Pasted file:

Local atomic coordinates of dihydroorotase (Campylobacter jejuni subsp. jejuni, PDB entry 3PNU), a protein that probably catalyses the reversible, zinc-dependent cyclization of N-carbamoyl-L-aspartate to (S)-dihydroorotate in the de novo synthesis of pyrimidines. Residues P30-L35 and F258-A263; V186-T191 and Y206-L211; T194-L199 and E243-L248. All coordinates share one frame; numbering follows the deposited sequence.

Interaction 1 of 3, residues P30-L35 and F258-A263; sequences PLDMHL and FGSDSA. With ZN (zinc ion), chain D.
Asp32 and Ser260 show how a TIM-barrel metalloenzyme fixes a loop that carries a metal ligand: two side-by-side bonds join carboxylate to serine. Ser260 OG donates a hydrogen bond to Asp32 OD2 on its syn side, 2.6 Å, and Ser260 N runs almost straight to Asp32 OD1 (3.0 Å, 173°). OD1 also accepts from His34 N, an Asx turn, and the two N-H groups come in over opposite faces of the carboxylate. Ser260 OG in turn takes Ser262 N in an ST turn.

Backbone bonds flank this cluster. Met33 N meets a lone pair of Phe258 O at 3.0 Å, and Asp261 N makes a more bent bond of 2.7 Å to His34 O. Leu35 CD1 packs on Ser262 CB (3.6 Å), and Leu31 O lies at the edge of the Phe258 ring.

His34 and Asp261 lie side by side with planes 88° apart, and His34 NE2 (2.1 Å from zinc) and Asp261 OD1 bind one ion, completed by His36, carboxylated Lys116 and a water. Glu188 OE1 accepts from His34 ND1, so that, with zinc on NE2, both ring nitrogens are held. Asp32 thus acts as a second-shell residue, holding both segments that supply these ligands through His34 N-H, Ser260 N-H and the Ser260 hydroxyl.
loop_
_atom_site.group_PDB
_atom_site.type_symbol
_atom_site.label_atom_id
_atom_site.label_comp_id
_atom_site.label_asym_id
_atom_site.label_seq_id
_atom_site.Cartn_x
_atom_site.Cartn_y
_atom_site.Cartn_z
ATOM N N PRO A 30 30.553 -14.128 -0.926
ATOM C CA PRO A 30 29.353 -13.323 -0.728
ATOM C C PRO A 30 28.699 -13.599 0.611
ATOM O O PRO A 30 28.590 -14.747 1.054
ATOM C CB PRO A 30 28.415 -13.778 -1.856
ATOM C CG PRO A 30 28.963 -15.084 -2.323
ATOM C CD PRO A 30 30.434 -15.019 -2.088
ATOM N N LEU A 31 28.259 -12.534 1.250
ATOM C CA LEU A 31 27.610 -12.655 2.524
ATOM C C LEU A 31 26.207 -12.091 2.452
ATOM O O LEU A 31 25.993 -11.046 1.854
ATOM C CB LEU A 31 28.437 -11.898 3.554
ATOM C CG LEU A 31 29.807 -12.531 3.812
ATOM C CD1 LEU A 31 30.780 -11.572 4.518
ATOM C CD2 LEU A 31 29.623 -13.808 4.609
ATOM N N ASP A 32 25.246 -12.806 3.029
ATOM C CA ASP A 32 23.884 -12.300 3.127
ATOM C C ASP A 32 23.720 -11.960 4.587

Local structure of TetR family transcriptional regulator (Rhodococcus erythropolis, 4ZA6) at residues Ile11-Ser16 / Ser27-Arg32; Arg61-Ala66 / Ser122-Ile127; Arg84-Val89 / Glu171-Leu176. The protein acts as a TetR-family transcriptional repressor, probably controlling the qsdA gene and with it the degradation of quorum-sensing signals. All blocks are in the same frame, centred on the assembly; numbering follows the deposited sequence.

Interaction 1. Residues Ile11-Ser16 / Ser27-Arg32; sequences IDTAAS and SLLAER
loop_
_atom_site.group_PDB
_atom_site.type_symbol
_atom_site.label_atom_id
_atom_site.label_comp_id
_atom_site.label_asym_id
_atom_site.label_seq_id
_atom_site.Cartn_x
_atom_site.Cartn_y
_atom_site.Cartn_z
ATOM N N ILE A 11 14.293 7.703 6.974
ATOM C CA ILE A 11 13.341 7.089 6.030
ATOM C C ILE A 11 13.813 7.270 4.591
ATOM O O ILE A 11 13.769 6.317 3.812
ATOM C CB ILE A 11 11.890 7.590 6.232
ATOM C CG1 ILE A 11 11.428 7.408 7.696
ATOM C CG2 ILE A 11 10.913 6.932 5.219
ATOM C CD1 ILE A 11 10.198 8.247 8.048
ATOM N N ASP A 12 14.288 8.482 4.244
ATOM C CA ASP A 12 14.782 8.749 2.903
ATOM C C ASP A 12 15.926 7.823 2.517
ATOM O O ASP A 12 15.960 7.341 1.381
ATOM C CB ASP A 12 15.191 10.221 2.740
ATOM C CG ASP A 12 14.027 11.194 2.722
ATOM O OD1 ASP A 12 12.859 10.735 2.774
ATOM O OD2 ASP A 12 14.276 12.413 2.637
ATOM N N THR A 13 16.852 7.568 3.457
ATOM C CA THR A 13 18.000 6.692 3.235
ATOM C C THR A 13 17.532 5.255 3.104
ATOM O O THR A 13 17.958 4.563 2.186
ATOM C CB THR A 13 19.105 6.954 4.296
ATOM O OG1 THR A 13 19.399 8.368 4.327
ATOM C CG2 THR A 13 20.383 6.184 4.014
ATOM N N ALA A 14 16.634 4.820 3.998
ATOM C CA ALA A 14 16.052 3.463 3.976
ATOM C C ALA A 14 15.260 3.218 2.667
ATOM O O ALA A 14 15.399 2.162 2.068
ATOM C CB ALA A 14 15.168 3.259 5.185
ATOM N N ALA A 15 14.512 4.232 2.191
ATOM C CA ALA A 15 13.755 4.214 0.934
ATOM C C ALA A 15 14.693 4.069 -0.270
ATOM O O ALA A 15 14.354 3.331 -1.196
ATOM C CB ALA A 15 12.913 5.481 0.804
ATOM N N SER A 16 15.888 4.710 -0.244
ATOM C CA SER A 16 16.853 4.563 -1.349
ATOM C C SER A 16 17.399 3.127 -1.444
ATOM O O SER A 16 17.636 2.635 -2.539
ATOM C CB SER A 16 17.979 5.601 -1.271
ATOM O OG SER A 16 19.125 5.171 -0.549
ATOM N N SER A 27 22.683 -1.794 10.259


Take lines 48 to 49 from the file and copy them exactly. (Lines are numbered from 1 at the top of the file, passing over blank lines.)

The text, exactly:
ATOM C C ILE A 11 13.813 7.270 4.591
ATOM O O ILE A 11 13.769 6.317 3.812